The 988 suicide prevention hotline just launched. But are states prepared?

·National Reporter and Producer
·4 min read

The new, three-digit “988” National Suicide Prevention Lifeline number officially launched on Saturday, July 16. Anyone witnessing or experiencing a mental health crisis can call, text or chat the easy-to-remember number, similar to dialing 911 in an emergency.

But not all areas of the United States are ready to handle calls to 988, which connects those who may be having suicidal thoughts or other mental health emergencies to trained counselors. The hotline is a national network of more than 180 local, independent and state-funded crisis centers equipped with staff trained to help people who are experiencing a suicidal crisis.

Until now, the three-digit shortcut — designed to make it easier to call for help than dialing the full 1-800-273-TALK number — was available in some parts of the U.S., and it should be available throughout the country after its launch this weekend.

A cyclist rides past a suicide prevention sign on a protective fence.
A cyclist rides past a suicide prevention sign on a protective fence in New York on the walkway of the George Washington Bridge leading to New Jersey, Jan. 12, 2022. (Reuters/Mike Segar)

However, some health care professionals fear that not every state will be prepared to take the calls.

According to the National Academy for State Health Policy (NASHP), only 21 states have enacted legislation to support the rollout of 988 — laws that would help to fund more staff and help integrate 988 into existing crisis call systems, among other necessary tools for success. While low, it’s a significant increase on the four states that had enacted legislation by February.

The 988 shortcut was approved in 2020, when then-President Donald Trump signed the National Suicide Hotline Designation Act. The FCC then adopted rules stipulating that “Calls to 988 will be directed to 1-800-273-TALK, which will remain operational during and after the 988 transition.”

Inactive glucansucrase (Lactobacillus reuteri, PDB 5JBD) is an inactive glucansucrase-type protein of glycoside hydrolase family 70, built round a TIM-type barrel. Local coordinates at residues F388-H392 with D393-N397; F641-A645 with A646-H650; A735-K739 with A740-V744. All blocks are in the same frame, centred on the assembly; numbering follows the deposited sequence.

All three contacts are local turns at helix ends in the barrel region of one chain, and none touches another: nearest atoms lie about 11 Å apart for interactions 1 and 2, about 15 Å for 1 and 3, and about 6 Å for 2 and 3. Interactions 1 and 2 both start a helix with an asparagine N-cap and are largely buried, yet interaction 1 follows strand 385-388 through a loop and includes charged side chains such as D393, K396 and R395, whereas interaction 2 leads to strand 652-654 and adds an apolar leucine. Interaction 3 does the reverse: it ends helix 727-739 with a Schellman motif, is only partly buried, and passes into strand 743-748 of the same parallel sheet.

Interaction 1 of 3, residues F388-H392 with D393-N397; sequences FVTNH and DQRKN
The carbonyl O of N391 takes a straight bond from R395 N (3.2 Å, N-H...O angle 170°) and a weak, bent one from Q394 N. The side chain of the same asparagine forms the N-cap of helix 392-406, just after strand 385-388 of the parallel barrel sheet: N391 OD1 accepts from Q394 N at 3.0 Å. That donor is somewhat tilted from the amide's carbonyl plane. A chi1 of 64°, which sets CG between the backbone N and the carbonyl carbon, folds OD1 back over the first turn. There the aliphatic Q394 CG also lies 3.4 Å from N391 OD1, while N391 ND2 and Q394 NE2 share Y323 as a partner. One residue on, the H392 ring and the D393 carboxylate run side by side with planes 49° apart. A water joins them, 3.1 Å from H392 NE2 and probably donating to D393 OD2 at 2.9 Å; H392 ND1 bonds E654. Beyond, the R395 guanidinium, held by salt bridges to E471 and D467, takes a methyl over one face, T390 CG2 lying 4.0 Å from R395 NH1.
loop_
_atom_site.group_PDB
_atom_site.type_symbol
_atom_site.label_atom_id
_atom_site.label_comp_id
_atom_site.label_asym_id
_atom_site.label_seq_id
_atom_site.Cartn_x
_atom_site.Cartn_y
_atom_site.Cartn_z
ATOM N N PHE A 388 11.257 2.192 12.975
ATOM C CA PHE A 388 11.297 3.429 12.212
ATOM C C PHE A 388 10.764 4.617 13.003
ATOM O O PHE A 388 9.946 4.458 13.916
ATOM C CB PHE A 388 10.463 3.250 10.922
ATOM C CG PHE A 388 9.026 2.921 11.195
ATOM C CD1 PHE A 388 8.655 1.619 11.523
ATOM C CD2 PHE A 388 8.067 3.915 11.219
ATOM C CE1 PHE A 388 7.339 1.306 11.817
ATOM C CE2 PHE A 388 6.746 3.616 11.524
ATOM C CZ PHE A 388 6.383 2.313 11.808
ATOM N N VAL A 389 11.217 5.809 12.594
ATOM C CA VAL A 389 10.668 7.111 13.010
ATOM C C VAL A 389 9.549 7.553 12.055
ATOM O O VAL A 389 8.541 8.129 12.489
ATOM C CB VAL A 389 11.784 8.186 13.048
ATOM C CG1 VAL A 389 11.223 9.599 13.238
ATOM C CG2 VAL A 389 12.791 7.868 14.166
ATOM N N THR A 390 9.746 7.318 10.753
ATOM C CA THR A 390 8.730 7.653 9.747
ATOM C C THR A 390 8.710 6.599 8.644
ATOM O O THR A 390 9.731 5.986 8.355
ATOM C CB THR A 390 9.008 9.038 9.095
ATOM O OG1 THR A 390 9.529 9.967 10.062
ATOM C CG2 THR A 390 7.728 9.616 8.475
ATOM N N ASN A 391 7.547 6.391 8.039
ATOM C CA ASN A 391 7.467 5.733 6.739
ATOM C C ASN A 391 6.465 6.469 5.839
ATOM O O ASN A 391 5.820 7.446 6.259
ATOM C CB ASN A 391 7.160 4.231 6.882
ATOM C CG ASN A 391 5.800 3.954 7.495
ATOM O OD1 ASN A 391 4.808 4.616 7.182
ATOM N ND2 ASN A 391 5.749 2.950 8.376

The federal government has provided more than $280 million to help states set up 988, including mobile mental health crisis teams that can travel to people’s homes and emergency mental health centers in times of need. But it’s up to states to fully implement the new number.

An individual contemplates dialing on a cellphone.
Photo illustration: Yahoo News; photo: Getty Images.

Kelly Troyer, a mental health advocate at the National Alliance of Mental Illness in Charleston, S.C., told Yahoo News in February: “Our [988] plan is going to be active. Is it going to be fully staffed? Are we going to have two call centers? I’m not sure, and that’s the scary part.”

“Imagine if you call 911 and you’re having a heart attack, and no one answers or it says you're the 10th caller in line or whatever. I mean, you don't call it just for the hell of it,'' Troyer said.

“You call it because you need help. And so when someone is reaching out who is in a crisis and they’re brave enough to reach out for help, we definitely want someone to be able to answer in a short amount of time who is trained, so it can save lives.”

Experts say that fast access to the new 988 shortcut is important because many cases of self-harm are from people who make high-risk decisions impulsively.

A thumb hovers over a cellphone in the dark.
A man using a cellphone in New Orleans, in August 2019. (AP Photo/Jenny Kane, File)

“For a lot of people, it's pretty spontaneous, and particularly for younger people, and if you can just get through that period,” David Hemenway, director of the Harvard Injury Control Research Center, told Yahoo News in June for a story about firearms and suicide.

Hemenway explained that studies have shown that some people who have attempted suicide made the decision in less than five minutes, while others said it took them less than an hour.

Mental health in the U.S. is only getting worse, according to the 2022 State of Mental Health In America report from Mental Health America, which found that an estimated 11.4 million adults have serious suicidal thoughts.

Suicide is the 12th most common cause of death in the United States, figures from the American Foundation for Suicide Prevention show. In 2020 alone, nearly 46,000 Americans died by suicide.

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